As people we all have the ability to motivate and inspire others, to explain this better I thought I would use some motivating words from a video called “Live your dream and master life”

“If we were all only made up of atoms, why don’t you be the bigger energy, the stronger energy, can’t you see that we live off each other and it’s the people that shine brightly that affect us positively”

In the training environment, people training need others around them that can inspire and motivate them through their own actions. How can you be a good coach if you don’t practice what you preach? Try new things and inspire people around you to greater heights. One of my best decisions was moving to a gym where everyone is striving to be better, it’s amazing the effect it can have on your own training. If you’re in a training environment that doesn’t motivate and inspire you, it’s time to find somewhere that does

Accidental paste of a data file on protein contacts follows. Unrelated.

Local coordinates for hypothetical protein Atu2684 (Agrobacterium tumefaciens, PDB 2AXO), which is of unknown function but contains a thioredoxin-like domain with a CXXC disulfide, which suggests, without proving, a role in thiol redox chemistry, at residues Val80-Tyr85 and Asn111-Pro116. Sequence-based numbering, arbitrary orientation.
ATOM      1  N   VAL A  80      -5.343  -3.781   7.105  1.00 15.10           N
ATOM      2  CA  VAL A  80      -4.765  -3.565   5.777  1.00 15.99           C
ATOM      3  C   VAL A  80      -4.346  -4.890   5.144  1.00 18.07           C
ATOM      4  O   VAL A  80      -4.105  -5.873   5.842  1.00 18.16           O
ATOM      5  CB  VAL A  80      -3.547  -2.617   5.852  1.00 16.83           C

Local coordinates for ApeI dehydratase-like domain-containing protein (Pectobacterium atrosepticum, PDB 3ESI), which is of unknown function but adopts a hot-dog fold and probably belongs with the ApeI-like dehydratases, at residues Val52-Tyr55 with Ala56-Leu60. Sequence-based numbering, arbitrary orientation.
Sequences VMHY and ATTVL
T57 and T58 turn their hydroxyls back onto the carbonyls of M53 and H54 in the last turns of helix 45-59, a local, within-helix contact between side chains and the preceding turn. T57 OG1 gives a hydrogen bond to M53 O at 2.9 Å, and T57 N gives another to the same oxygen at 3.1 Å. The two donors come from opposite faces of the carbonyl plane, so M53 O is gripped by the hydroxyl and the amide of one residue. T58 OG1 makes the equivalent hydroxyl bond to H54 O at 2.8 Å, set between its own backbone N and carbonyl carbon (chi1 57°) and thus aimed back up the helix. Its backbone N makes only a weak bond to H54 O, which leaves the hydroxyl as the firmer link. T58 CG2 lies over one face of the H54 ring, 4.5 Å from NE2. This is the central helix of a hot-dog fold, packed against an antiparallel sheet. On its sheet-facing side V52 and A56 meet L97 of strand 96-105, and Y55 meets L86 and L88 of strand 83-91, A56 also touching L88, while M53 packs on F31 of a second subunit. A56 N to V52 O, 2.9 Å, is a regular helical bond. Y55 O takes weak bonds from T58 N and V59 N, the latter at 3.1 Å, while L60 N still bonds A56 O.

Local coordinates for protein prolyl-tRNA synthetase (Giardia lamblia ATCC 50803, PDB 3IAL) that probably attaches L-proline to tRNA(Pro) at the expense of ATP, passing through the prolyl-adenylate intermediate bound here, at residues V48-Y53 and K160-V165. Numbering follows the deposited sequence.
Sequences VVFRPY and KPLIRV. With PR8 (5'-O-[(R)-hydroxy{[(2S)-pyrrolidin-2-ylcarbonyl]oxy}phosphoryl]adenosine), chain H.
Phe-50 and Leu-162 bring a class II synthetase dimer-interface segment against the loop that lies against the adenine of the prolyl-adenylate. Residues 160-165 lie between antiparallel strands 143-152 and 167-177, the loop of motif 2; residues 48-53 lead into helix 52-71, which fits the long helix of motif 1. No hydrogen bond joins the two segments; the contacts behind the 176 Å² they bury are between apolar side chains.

Everyone is great at something

fish

 “Everyone is a genius. But if you judge a fish by its ability to climb a tree, it will live its whole life believing that it is stupid”

People can make their own judgements on how this image and quote applies to training, but the main thing I take from it is there are probably thousands of people in the UK alone that don’t enjoy their same training of running on a treadmill for 45 minutes whilst watching the latest episode of bargain hunt on the gyms big television screen. They’re not enjoying their training because their a “fish trying to climb a tree”. Try new methods of training rather than the same old boring routine and enjoy your training! You might be surprised at the positive outcome it has on your life

Thanks for reading

Jake Hartley

BSc (Hons) Applied Sports Science Student